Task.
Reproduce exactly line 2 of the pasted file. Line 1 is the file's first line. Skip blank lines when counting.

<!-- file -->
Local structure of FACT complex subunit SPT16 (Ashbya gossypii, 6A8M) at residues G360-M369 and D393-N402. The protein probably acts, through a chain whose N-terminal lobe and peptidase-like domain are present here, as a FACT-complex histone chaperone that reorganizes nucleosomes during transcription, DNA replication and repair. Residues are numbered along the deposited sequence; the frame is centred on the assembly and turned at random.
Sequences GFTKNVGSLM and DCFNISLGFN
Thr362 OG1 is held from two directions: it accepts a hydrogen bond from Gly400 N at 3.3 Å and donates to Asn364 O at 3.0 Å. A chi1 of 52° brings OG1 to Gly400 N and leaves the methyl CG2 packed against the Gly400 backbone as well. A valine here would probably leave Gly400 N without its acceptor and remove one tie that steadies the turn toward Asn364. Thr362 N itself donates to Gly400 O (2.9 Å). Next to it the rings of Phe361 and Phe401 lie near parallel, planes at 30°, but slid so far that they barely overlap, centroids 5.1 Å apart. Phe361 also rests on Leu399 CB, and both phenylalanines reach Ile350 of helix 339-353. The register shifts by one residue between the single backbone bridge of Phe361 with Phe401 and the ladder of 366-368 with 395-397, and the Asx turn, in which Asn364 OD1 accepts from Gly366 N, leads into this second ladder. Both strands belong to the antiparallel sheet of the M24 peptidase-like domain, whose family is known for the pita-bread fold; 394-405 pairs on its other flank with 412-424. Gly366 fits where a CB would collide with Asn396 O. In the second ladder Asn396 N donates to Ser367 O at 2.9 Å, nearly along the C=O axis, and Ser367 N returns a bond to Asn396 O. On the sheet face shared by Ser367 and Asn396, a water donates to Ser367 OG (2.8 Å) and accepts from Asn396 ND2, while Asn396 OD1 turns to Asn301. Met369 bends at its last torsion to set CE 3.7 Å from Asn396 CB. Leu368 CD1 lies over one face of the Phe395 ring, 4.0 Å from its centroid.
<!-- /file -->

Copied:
Sequences GFTKNVGSLM and DCFNISLGFN